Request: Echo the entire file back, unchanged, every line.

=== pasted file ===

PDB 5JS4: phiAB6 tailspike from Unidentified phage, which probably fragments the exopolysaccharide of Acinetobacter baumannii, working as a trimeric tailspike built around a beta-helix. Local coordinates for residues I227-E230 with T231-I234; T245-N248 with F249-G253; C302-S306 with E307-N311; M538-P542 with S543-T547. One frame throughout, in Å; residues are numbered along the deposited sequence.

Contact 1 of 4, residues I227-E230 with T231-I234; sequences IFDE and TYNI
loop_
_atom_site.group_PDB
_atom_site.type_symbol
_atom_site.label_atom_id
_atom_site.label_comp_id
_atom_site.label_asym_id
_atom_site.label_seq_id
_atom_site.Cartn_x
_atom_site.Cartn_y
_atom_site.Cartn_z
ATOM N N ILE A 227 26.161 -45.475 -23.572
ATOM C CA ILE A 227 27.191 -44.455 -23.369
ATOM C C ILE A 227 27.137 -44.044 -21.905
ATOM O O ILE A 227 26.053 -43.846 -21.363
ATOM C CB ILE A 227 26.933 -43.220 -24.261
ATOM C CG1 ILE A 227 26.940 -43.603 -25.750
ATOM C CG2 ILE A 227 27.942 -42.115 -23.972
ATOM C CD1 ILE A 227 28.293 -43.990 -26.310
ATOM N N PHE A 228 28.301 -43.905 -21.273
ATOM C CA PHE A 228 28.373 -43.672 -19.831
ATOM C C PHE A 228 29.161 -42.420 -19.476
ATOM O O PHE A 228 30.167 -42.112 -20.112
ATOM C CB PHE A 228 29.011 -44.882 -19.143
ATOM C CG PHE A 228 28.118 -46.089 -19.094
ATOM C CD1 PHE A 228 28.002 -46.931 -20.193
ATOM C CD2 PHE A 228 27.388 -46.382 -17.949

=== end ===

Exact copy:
PDB 5JS4: phiAB6 tailspike from Unidentified phage, which probably fragments the exopolysaccharide of Acinetobacter baumannii, working as a trimeric tailspike built around a beta-helix. Local coordinates for residues I227-E230 with T231-I234; T245-N248 with F249-G253; C302-S306 with E307-N311; M538-P542 with S543-T547. One frame throughout, in Å; residues are numbered along the deposited sequence.

Contact 1 of 4, residues I227-E230 with T231-I234; sequences IFDE and TYNI
loop_
_atom_site.group_PDB
_atom_site.type_symbol
_atom_site.label_atom_id
_atom_site.label_comp_id
_atom_site.label_asym_id
_atom_site.label_seq_id
_atom_site.Cartn_x
_atom_site.Cartn_y
_atom_site.Cartn_z
ATOM N N ILE A 227 26.161 -45.475 -23.572
ATOM C CA ILE A 227 27.191 -44.455 -23.369
ATOM C C ILE A 227 27.137 -44.044 -21.905
ATOM O O ILE A 227 26.053 -43.846 -21.363
ATOM C CB ILE A 227 26.933 -43.220 -24.261
ATOM C CG1 ILE A 227 26.940 -43.603 -25.750
ATOM C CG2 ILE A 227 27.942 -42.115 -23.972
ATOM C CD1 ILE A 227 28.293 -43.990 -26.310
ATOM N N PHE A 228 28.301 -43.905 -21.273
ATOM C CA PHE A 228 28.373 -43.672 -19.831
ATOM C C PHE A 228 29.161 -42.420 -19.476
ATOM O O PHE A 228 30.167 -42.112 -20.112
ATOM C CB PHE A 228 29.011 -44.882 -19.143
ATOM C CG PHE A 228 28.118 -46.089 -19.094
ATOM C CD1 PHE A 228 28.002 -46.931 -20.193
ATOM C CD2 PHE A 228 27.388 -46.382 -17.949